Reserve under pressure to lower interest rates; NAB sees chance to boost institutional banking unit; Rail access needs ironing out; Focus on two sides of the copper coin; Investors sweat on profits
Reserve under pressure to lower interest rates
The Reserve Bank is under increasing pressure to make a surprise interest rate cut tomorrow as it emerges that signs of recovery across the global and domestic economies are fading. The West
NAB sees chance to boost institutional banking unit
National Australia Bank wants to repeat its success during the last recession, using the uncertain environment to extend its dominance in business banking by becoming the nation's leading institutional bank. The Australian
Rail access needs ironing out
He has worked with global mining major BHP Billiton and classed Andrew "Twiggy" Forrest as a colleague, so it is not surprising Brockman Resources' boss Wayne Richards hopes he can turn his iron ore company into a significant player. The Australian
Focus on two sides of the copper coin
WA's copper players will be in the spotlight today, with market darling Sandfire Recourses due to unveil much-anticipated drilling results from its project near Meekatharra, while Equinox Minerals is likely to come under pressure after flagging a hot to earnings. The West
Investors sweat on profits
Investors who have seen the value of their shares soar 21 per cent in the past four months may be in for a rude awakening this reporting season if the market rally proves to have been overly optimistic, analysts have warned. The West
THE WEST AUSTRALIAN:
Page 1: The Reserve Bank is under increasing pressure to make a surprise interest rate cut tomorrow as it emerges that signs of recovery across the global and domestic economies are fading.
Page 3: Big Perth shopping centres are distributing cards warning youths they could be banned from the venues in a bid to crack down on antisocial behaviour.
Page 4: More safety fears have emerged from BHP Billiton's Leinster nickel mine with revelations many workers returning to Perth for their break have not slept for 18 hours by the time they drive home from the airport.
The opposition has accused the state government of forgetting apprentices in its Royalties for Regions program, claiming that some as young as 16 are staying alone in caravans so they can afford to attend classes in Perth.
Page 11: Perth Airport, which critics say is the worst of any Australian capital city, will get a $300 million makeover over the next three years aimed at creating a dramatic improvement for travellers.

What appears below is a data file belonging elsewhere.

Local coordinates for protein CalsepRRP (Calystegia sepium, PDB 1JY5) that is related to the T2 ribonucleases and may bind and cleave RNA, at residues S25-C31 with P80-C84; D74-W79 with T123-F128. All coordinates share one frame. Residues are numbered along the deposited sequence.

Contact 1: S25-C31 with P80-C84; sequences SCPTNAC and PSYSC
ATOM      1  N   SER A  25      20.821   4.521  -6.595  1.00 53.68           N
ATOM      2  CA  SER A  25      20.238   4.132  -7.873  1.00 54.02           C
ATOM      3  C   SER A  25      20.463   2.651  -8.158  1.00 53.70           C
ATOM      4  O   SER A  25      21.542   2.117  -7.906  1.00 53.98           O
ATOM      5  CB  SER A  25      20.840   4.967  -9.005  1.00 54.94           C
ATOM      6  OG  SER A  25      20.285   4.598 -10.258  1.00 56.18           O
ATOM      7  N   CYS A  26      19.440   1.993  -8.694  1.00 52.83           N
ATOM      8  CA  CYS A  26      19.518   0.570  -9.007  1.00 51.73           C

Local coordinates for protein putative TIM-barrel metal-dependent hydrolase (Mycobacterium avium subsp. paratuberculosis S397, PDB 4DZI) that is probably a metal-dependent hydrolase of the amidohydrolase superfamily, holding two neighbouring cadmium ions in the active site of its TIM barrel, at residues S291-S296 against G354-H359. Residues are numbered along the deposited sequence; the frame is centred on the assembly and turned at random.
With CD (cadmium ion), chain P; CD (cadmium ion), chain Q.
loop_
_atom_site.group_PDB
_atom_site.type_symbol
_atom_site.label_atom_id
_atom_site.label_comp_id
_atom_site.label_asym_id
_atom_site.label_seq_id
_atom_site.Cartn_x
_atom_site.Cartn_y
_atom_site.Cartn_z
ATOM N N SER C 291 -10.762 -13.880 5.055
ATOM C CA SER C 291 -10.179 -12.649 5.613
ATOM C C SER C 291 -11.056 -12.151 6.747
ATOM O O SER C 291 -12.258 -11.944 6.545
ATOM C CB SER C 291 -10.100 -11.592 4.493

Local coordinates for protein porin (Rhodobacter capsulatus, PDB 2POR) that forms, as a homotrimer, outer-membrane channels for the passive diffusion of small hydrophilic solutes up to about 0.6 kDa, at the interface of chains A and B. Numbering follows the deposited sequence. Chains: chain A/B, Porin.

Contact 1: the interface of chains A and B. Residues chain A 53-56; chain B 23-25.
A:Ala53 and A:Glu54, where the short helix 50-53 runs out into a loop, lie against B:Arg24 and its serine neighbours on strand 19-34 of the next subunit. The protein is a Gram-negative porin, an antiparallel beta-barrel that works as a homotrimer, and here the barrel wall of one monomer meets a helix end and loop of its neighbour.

Page 15: WA homeowners who default on mortgage repayments would be protected from losing their homes in fire sales under a plan unveiled by the opposition yesterday which prevents financial institutions from selling a property for less than market value.
Page 19: The West Winter Appeal has been boosted with a $70,000 donation from sporting good tycoon Jim Kidd, swelling total contributions to just over $190,000.
Business: Investors who have seen the value of their shares soar 21 per cent in the past four months may be in for a rude awakening this reporting season if the market rally proves to have been overly optimistic, analysts have warned.
WA's copper players will be in the spotlight today, with market darling Sandfire Recourses due to unveil much-anticipated drilling results from its project near Meekatharra, while Equinox Minerals is likely to come under pressure after flagging a hot to earnings.
The Foreign Investment Review Board is reinforcing its reputation as one of Canberra's most secretive bodies, with no sign of its 2007-08 annual report more than a year after the end of the financial year.
Work-related expenses are one of the big-ticket items in tax returns, so they come under scrutiny every year.
THE AUSTRALIAN FINANCIAL REVIEW:
Page 1: Corporate Australia is bracing for its gloomiest annual earnings season in almost two decades as companies count the cost of the global economic crisis with dividend cuts, hefty write-downs and a cautious take on the year ahead.
The core part of the federal government's economic stimulus package has fallen almost $1 billion short, underlining the difficulty in quickly pumping money into the economy as the government shifts its focus to more complex infrastructure spending later this year.